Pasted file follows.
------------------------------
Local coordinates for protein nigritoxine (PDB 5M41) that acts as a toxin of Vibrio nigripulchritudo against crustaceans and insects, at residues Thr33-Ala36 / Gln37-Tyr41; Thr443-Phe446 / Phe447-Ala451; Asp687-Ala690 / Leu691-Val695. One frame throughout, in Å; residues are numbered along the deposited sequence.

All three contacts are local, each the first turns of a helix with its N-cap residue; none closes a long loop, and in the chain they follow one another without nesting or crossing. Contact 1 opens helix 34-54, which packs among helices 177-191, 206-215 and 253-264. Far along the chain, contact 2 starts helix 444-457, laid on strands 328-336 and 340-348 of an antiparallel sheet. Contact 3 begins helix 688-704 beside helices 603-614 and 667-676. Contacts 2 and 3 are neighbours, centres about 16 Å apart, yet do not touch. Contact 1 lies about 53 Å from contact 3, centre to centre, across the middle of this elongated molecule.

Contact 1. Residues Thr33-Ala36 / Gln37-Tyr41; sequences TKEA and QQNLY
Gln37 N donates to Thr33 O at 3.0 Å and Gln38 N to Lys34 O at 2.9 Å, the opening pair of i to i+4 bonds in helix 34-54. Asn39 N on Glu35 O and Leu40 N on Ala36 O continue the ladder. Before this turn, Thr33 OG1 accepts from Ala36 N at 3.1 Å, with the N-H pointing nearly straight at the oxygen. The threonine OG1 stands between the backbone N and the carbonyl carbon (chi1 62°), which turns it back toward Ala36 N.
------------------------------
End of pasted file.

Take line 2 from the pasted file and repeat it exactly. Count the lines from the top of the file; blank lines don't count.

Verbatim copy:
All three contacts are local, each the first turns of a helix with its N-cap residue; none closes a long loop, and in the chain they follow one another without nesting or crossing. Contact 1 opens helix 34-54, which packs among helices 177-191, 206-215 and 253-264. Far along the chain, contact 2 starts helix 444-457, laid on strands 328-336 and 340-348 of an antiparallel sheet. Contact 3 begins helix 688-704 beside helices 603-614 and 667-676. Contacts 2 and 3 are neighbours, centres about 16 Å apart, yet do not touch. Contact 1 lies about 53 Å from contact 3, centre to centre, across the middle of this elongated molecule.